Turkey Ride: Mile 18

This week’s Turkey Ride takes place over 24 hours, not the usual 3, due to a needed bike repair. My goal was to use a bike lock as a metaphor. I removed my own lock to prepare for my ride, took the photo you see here, and then my bike tipped over onto the metal garage gate and the reflector broke off. This caused me to consider how people can get locked into a routine or lifestyle due to financial limitations, but today’s accident caused me to consider brokeness as well. When broken, whether a spirit, heart, or family, one often makes difficult choices and sacrifices to continue. This also takes place with those in need. A family may have to sacrifice quality food to pay rent. The homeless may have to sacrifice a place to live to even have money for food at all. A veteran may not have the assistance to even go about structuring their daily life properly.

My gear shifts were not damaged, so I biked to the farmers market. The entire shopping trip made me anxious, being that my bike is a way to overcome my health limitations but could potentially be in disrepair. I cannot even imagine the uncertainty a family with food insecurity would have. After the market, I left my bike at the shop and rode home by bus. I was reminded how often in the middle of most people’s work day, I see disheveled people riding with bags of belongings as well as mothers trying to manage more than 1 child. I consider the fact that they might be in need of permanent housing or job assistance, and holiday dinner may not be a possibility.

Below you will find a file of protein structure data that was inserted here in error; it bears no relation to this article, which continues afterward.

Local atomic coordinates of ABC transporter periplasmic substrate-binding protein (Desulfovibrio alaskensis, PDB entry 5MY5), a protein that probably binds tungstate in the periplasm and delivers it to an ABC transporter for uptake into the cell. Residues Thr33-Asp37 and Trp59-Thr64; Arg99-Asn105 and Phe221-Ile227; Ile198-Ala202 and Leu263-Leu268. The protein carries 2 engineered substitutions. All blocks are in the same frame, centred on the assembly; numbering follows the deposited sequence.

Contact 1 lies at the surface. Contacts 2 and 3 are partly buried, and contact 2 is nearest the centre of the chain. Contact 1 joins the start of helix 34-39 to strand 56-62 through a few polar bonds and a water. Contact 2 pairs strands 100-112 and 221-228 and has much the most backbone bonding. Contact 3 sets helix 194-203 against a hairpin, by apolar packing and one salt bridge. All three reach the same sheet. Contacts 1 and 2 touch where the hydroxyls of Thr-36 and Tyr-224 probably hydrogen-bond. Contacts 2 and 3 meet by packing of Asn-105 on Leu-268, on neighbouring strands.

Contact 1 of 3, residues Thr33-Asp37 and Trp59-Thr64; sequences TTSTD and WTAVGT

Westside Food Bank’s 70 service agencies make a difference in situations like these, and your generosity in this year’s Turkey Drive gives those in need a time to enjoy the holidays in a way that the general public already has access to.

I picked up my bike the next day, thankful it had no other damages. Relieved, it reminded me to always bring anxiety to God. As Charles Stanley says, “You always have God’s undivided attention.”

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